Henry Grabar addresses a question currently puzzling Americans.
On the demand side, the lumber issue is relatively straightforward: Americans are flush. Interest rates are low. Wealthier households are buying pandemic-proof second homes or diving into long-awaited renovations. Younger families are trying to buy starter homes and settle down. Many multifamily builders have turned to timber as well, which is now commonly used to frame five- or six-story buildings. All that has created enormous demand for wood.
But the case of lumber supply is a little more perplexing. True, shipments from Canadian forests, which contribute about one-third of U.S. lumber consumption, have been constrained by tariffs, beetle infestations, and wildfires. But there is plenty of wood on both sides of the border, and fast-growing pine in the U.S. South is actually cheaper than it’s been in two decades. …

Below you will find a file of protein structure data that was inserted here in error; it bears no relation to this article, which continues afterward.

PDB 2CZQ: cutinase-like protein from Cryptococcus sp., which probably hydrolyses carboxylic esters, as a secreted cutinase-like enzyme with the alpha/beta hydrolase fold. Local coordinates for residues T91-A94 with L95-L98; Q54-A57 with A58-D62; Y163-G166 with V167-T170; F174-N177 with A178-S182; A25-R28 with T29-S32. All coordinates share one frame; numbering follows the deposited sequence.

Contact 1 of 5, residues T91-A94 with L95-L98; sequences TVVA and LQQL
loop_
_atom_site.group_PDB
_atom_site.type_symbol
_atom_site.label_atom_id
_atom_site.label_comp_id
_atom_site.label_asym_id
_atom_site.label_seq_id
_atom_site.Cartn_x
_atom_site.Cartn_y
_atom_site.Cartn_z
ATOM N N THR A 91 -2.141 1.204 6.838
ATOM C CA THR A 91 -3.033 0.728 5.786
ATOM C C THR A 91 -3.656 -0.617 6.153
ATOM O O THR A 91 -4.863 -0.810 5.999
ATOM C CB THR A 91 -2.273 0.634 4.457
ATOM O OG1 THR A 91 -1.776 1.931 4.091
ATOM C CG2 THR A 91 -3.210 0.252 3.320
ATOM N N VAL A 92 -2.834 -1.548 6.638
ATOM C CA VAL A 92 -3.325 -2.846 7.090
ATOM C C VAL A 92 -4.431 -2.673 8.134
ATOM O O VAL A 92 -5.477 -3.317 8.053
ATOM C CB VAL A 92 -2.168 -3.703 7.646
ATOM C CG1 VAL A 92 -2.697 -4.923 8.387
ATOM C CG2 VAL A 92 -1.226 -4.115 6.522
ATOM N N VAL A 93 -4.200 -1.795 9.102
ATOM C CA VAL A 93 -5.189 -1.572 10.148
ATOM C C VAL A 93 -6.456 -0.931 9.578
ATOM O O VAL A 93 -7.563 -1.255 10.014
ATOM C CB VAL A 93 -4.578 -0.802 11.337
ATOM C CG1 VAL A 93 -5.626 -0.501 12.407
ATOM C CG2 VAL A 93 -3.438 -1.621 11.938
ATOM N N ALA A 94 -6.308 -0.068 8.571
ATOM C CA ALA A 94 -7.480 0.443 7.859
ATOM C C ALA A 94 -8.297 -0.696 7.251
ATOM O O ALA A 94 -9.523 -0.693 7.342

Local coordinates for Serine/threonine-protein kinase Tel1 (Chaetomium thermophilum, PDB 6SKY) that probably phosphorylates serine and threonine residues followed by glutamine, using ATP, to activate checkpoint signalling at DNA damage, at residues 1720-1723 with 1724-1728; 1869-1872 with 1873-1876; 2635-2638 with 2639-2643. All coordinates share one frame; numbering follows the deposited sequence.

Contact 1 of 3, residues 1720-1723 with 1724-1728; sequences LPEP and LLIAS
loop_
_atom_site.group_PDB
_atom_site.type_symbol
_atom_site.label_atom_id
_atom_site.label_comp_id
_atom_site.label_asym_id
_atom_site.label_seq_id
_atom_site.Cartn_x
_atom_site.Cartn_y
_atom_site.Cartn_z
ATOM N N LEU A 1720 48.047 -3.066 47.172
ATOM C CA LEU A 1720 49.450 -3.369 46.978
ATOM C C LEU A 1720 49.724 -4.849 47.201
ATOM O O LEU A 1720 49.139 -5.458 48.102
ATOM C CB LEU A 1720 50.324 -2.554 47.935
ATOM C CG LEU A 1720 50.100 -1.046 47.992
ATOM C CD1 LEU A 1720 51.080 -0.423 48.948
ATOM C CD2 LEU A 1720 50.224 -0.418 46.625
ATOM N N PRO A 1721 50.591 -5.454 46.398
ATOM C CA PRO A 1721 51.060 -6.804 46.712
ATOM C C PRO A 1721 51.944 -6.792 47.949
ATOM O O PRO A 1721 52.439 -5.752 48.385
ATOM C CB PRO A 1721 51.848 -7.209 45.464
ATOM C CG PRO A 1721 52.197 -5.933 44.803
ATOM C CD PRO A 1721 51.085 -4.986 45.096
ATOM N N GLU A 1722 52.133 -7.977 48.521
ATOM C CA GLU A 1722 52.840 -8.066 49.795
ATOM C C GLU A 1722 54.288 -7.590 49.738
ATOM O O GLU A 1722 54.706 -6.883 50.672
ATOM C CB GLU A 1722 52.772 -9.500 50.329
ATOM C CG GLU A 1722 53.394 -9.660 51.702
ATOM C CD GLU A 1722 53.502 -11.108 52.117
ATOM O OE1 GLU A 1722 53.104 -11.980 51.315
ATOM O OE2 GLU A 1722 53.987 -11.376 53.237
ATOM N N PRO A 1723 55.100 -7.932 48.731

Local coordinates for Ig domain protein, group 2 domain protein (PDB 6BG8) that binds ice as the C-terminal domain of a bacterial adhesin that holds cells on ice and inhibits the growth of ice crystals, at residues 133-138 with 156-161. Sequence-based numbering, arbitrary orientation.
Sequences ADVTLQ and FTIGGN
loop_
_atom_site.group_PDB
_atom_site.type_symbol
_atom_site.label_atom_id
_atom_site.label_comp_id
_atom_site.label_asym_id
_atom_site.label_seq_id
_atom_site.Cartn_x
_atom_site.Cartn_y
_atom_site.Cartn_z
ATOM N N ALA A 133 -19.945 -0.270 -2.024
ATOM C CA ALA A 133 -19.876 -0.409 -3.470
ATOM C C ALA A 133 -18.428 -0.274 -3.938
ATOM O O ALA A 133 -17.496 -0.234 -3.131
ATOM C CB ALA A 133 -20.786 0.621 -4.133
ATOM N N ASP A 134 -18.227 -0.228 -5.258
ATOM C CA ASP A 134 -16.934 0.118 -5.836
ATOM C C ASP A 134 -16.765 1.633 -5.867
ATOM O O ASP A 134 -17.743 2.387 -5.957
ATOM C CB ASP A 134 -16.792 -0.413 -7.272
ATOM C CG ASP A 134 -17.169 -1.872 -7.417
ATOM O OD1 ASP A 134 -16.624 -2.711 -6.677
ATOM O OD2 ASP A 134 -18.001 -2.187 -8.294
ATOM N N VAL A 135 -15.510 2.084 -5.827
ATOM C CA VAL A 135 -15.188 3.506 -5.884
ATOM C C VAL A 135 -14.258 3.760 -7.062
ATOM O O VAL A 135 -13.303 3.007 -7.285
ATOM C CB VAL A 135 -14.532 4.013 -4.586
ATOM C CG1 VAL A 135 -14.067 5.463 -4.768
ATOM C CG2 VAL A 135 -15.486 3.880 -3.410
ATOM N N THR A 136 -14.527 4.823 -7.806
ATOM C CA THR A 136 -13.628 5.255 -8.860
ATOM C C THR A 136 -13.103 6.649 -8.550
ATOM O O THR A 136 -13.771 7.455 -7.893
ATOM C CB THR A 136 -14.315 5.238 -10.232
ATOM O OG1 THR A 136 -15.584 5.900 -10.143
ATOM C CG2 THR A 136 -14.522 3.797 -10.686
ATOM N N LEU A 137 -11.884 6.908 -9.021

Instead, the culprit is the decade of instability and low prices that followed the Great Recession, when America stopped building homes, leaving the lumber trade out to dry. The stunted recovery stripped the industry’s crucial middlemen—the mills themselves—to the bone. Building a new deck is expensive now because mills can’t ramp up to meet the demand surge—or won’t, nervous they’ll get caught with millions in underused machinery when prices crash back to earth.
HT: Karen L. Myers.